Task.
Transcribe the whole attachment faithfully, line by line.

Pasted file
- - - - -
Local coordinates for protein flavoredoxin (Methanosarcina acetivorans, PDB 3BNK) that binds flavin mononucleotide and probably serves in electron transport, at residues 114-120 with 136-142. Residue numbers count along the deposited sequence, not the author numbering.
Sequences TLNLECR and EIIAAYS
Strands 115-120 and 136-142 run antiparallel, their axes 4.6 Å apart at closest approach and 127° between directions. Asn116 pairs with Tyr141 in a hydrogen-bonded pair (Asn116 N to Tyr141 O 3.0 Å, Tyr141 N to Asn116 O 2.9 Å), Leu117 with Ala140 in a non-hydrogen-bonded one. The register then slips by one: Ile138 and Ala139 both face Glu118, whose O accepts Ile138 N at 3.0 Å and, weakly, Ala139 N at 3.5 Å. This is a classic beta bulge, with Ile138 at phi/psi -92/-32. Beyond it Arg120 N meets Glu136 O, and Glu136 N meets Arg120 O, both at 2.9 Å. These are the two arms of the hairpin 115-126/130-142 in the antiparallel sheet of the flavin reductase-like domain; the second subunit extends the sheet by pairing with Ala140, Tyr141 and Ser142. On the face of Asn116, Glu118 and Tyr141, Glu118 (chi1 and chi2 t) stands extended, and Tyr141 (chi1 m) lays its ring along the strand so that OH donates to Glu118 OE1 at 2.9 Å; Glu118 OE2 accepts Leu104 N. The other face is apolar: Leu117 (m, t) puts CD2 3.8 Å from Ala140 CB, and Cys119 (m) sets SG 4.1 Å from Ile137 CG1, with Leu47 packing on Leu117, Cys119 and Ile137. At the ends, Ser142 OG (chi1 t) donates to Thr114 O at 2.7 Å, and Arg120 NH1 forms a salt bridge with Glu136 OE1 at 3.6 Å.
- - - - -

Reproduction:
Local coordinates for protein flavoredoxin (Methanosarcina acetivorans, PDB 3BNK) that binds flavin mononucleotide and probably serves in electron transport, at residues 114-120 with 136-142. Residue numbers count along the deposited sequence, not the author numbering.
Sequences TLNLECR and EIIAAYS
Strands 115-120 and 136-142 run antiparallel, their axes 4.6 Å apart at closest approach and 127° between directions. Asn116 pairs with Tyr141 in a hydrogen-bonded pair (Asn116 N to Tyr141 O 3.0 Å, Tyr141 N to Asn116 O 2.9 Å), Leu117 with Ala140 in a non-hydrogen-bonded one. The register then slips by one: Ile138 and Ala139 both face Glu118, whose O accepts Ile138 N at 3.0 Å and, weakly, Ala139 N at 3.5 Å. This is a classic beta bulge, with Ile138 at phi/psi -92/-32. Beyond it Arg120 N meets Glu136 O, and Glu136 N meets Arg120 O, both at 2.9 Å. These are the two arms of the hairpin 115-126/130-142 in the antiparallel sheet of the flavin reductase-like domain; the second subunit extends the sheet by pairing with Ala140, Tyr141 and Ser142. On the face of Asn116, Glu118 and Tyr141, Glu118 (chi1 and chi2 t) stands extended, and Tyr141 (chi1 m) lays its ring along the strand so that OH donates to Glu118 OE1 at 2.9 Å; Glu118 OE2 accepts Leu104 N. The other face is apolar: Leu117 (m, t) puts CD2 3.8 Å from Ala140 CB, and Cys119 (m) sets SG 4.1 Å from Ile137 CG1, with Leu47 packing on Leu117, Cys119 and Ile137. At the ends, Ser142 OG (chi1 t) donates to Thr114 O at 2.7 Å, and Arg120 NH1 forms a salt bridge with Glu136 OE1 at 3.6 Å.